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The Little Flowers of St. Francis, tr. by W. Heywood, [1906], at


How Jesus Christ the blessed, at the prayer of St. Francis, caused a rich man to be converted and to become a friar, the which had shown great honour and liberality unto St. Francis

ST. FRANCIS, the servant of Christ, arrived one evening at the house of a great and powerful gentleman and was by him received to lodge there, he and his companion, as angels of God, with very great courtesy and devotion; for the which thing St. Francis

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loved him, considering how when he entered into his house he had embraced and kissed him as a friend, and had humbly washed his feet and wiped and kissed them; and afterward, a great fire having been lighted and a table spread with many excellent viands had waited on him continually, with joyful countenance, while he ate. Now, when St. Francis and his companion had eaten, this gentleman said: "Behold, my father, I offer you myself and my goods. As often as ye have need of habit or mantle or of any other thing, buy them and I will pay for them; and remember that I am ready to provide for you in all your needs, because by God's grace I am able so to do, in that I abound in temporal goods; and therefore for love of God, who hath given them unto me, I willingly do good therewith to His poor." Wherefore St. Francis, seeing in him such great courtesy and loving-kindness, and hearing the large offers which he made, conceived for him so great a love, that thereafter, departing thence, he spake unto his companion, as they went upon their way, and said: "Of a truth this gentleman, who is so grateful to God and so mindful of His benefits, and so loving and courteous to his neighbour and to the poor, would be good for our religion and company. Know, beloved friar, that courtesy is one of the attributes of God, who giveth His sun and His rain to the just and to the unjust, through courtesy; and Courtesy is own sister to Charity, the which extinguisheth hate and keepeth love alive. Now, because I have known so much Divine virtue in this good man, I would gladly have him for a companion; and therefore I am minded some day to return to him, if peradventure God should have touched his heart to desire to accompany us in the service of God, and meanwhile, we will pray God to put this desire in his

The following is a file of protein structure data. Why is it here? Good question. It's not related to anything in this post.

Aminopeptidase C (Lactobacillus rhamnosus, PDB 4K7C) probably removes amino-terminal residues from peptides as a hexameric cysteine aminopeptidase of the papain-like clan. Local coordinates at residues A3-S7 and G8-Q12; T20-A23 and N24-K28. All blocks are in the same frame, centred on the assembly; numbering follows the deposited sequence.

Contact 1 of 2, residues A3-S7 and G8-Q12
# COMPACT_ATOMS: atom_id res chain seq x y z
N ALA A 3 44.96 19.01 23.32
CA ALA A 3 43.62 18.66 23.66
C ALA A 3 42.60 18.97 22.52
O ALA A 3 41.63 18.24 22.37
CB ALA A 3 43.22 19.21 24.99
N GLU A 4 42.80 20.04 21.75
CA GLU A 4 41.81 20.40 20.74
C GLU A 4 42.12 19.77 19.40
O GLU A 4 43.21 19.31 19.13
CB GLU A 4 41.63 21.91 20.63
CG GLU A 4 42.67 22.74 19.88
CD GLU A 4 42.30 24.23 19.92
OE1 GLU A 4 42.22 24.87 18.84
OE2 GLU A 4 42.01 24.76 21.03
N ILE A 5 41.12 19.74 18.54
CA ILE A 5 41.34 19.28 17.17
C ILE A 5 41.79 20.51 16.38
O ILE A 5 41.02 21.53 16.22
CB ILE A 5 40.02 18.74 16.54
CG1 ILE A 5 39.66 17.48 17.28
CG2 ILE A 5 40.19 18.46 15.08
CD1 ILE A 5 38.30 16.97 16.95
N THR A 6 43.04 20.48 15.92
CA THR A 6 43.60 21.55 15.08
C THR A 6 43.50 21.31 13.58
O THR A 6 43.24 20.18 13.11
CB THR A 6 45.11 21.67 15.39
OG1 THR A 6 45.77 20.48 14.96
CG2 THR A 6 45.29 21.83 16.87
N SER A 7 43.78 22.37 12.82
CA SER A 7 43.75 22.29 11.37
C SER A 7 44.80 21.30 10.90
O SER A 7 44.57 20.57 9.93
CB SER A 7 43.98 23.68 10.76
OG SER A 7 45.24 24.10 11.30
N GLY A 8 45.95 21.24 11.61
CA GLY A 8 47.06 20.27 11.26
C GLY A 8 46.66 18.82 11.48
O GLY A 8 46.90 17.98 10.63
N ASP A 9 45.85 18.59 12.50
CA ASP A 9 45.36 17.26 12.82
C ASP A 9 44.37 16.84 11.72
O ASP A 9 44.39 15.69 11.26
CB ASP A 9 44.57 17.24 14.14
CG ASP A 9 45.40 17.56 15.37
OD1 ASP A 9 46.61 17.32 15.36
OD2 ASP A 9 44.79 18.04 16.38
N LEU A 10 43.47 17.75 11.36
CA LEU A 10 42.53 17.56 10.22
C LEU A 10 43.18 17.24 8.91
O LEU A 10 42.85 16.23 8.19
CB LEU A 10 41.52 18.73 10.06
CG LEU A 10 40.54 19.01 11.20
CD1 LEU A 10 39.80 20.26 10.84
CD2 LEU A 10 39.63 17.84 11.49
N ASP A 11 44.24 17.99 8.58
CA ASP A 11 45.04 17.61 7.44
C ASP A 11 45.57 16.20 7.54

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heart and to give him grace to bring the same to good effect." O marvellous thing! a few days after St. Francis had made this prayer, God put this desire into the heart of that gentleman; and St. Francis said to his companion: "Brother mine, let us go to the house of the courteous man, for I have sure hope in God that he with the same courtesy which he hath shown in things temporal will give himself to us and will become our companion." And they went. And when they drew nigh unto his house, St. Francis said to his companion: "Wait for me a little while, because I would first pray God that He may prosper our journey, and that it may please Jesus Christ, through the virtue of His most holy passion, to grant to us, though poor and weak, this noble prey which we think to snatch from the world". And having thus spoken, he betook himself to prayer in a place where he could be seen of the said courteous man. Whereby, as it pleased God, while he was looking hither and thither, he saw St. Francis most devoutly praying before Christ, who, in great splendour, appeared unto him in the said prayer and stood before him; and therewith he saw St. Francis lifted bodily from the ground, for a good space. Through the which sight he was so touched of God and inspired to leave the world that, anon, he came forth from his palace and, in fervour of spirit, ran toward St. Francis; and coming unto him while he was yet praying, he kneeled down at his feet and, with great earnestness and devotion, besought him that he would be pleased to receive him and to do penance together with him. Then St. Francis, perceiving that God had heard his prayer, and that that gentleman was urgently begging for that which he himself desired, rose up and, in fervour and gladness of spirit, embraced and kissed him, very

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devoutly thanking God who had added so gallant a knight to his company. And the gentleman said to St. Francis: "My father, what dost thou bid me do? Lo! I am ready to obey thy commandments and to give all I possess to the poor and to follow Christ with thee, having thus disburdened myself of every temporal thing." And thus did he, according to the counsel of St. Francis; for he distributed all his possessions among the poor and entered the Order, and lived in great penitence and holiness of life and honest conversation.

Next: Chapter XXXVIII. How St. Francis knew in spirit that Friar Elias was damned . . .